The rejection of Israel and the establishment of a Millennial Zion are juxtaposed in these verses.
In the contemplation of why God rejects Israel, there is the discovery of temptations and tendencies that are common to discipleship, and which may be experience perhaps no other way. A common critique of the Scribes and Pharisees was their ability to remove themselves from the “wicked” in their piousness. Safe in their pretended righteousness, they were not guilty of the more serious, outward transgressions of the law, and so there was plenty of ample room to wallow in the filth of their own self-righteous judgments. This is a cankered condition that can only occur among those that claim to be faithful — a subtle derailment of faith.
Verses 1 – 16 deal with the rejection of Israel and the Lord raising up another people. There is the temptation to read these verses and say “I am glad I am not that people!” However, that is the very thing that they were guilty of: “Stand by thyself, come not near to me; for I am holier than thou.” (vs. 5)
I cannot help but feel that I am almost as the house of Israel in most of the Lord’s condemnation towards them. I am no better than were they.
A new day, fresh eyes, and a reminder to be centered on Jesus Christ: this causes me to see where Israel fell. Israel was rejected because they first rejected Christ. Being realigned to focus again on the message of Jesus Christ, this chapter becomes infinitely more comprehensible. Israel would not be subjected to their God, who is Christ. They would rather prepare feasts for idols, gods of some other form, than to worship the true and living God. (see vs. 11 plus footnotes)
Starting in verse 13, the Lord begins to make reference to a people that do believe in Him. He calls them his servants and contrasts their blessed state with the house of Israel’s forsaken state.
- Behold, my servants shall eat, but ye shall be hungry:
- behold, my servants shall drink, but ye shall be thirsty:
- behold, my servants shall rejoice, but ye shall be ashamed:
- Behold, my servants shall sing for joy of heart, but ye shall cry for sorrow of heart, and shall howl for vexation of spirit.
Why does a knowledge of a Millennium benefit me today?
Things continue to grow in the Millennium. The reality is that Christ, and a knowledge of Christ is what makes the Millennium possible. The fruits of a Millennial lifestyle shall be the same as they can be now if my life is centered on Jesus Christ, right here and now. So what is the difference. Growth goes uninterrupted. It’s expedited.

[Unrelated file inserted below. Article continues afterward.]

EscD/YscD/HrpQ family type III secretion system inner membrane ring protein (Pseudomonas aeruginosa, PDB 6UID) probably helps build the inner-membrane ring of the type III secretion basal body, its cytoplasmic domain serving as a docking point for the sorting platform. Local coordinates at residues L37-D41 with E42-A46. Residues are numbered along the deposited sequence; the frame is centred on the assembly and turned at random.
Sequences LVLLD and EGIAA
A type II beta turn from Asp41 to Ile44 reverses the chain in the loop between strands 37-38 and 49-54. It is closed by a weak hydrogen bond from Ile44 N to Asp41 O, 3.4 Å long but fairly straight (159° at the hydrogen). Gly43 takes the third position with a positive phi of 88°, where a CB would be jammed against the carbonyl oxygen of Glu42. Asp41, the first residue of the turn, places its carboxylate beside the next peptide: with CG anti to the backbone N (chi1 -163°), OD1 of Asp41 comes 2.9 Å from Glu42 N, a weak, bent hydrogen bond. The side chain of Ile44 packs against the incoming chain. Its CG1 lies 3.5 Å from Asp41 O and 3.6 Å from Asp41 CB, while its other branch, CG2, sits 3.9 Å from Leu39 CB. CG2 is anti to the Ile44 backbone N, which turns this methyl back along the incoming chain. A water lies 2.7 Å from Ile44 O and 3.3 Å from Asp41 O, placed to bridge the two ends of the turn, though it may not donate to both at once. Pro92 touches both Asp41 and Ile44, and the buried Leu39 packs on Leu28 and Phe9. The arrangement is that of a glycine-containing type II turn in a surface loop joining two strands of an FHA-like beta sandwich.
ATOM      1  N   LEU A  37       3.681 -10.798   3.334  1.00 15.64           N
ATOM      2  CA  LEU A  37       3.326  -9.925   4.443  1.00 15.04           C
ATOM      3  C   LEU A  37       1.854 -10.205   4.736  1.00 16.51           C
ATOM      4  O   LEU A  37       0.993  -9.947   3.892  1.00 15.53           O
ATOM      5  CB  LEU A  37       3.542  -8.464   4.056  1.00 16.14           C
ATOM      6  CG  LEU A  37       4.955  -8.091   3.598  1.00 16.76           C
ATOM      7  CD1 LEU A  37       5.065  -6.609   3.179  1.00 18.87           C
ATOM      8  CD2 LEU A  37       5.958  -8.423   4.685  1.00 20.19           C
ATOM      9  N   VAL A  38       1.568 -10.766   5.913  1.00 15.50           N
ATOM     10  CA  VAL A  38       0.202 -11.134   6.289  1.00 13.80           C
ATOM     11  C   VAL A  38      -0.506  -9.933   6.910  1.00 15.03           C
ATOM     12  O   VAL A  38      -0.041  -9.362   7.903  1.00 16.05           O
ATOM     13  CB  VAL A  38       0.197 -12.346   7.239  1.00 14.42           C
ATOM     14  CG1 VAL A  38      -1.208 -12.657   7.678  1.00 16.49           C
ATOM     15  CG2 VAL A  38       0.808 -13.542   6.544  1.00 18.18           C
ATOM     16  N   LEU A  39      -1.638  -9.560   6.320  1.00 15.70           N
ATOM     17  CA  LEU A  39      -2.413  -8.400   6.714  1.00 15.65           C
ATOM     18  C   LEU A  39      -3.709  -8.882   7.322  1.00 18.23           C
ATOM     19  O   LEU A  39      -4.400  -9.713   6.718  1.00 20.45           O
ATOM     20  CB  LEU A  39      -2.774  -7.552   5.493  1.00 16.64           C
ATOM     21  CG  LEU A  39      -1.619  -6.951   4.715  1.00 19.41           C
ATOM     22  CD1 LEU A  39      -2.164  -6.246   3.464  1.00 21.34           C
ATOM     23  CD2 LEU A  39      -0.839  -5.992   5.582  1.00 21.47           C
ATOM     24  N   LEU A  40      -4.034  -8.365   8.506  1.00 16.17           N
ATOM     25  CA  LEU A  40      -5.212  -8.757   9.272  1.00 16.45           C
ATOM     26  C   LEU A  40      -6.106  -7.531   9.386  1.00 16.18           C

(To be continued tomorrow. Still looking for the answers as to why this is important in a per-Millennial state.)
At the start of my morning, I have a handful of questions that I am wrestling with this morning as it pertains to agency and the Millennium and opposition:
- Does opposition go away in the millennium?
- At what point does true growth start?
We know that when Christ comes again, the knowledge of Him will fill the earth. Satan will be bound however because of the righteousness of the Saints, because a people will be actively choosing to believe in Christ. But in the Millennial Day, there will be those that are growing up without the opposition of the world as we now know it, without the temptations and evil influences of the adversary that surround us on all sides.
The biggest question that is sitting in my mind this morning is this:
- Is opposition requisite for spiritual growth?
- How does agency work in the Millennium?
- How do we grow?
- What does opposition look like when we are all choosing to do right?
- How does faith in Christ change?
Answers (from prayer):
- Agency works the same, and is not taken away during the Millennium.
- Growth may look something like this: knowledge of Christ fills the earth. So our starting point in our growth process is in good soil.
- There is a new world and a new heaven. Memories of this older world are mostly lost and forgotten. But those that are faithful transition from the old to the new.
- Just as an apostle is not void from the experiences of mortality because of their faith, there will still be opportunity to grow and learn.
- Though here is where I get stuck: we will still need to work. Hard work will not be done away with. But pain, sickness, disease, sorrows, suffering: these things are done away with because of Christ.
- Faith in Christ is still required. Healthy trees grow in fertile ground.
Yet, I feel that I am more questions than answers still even after prayer.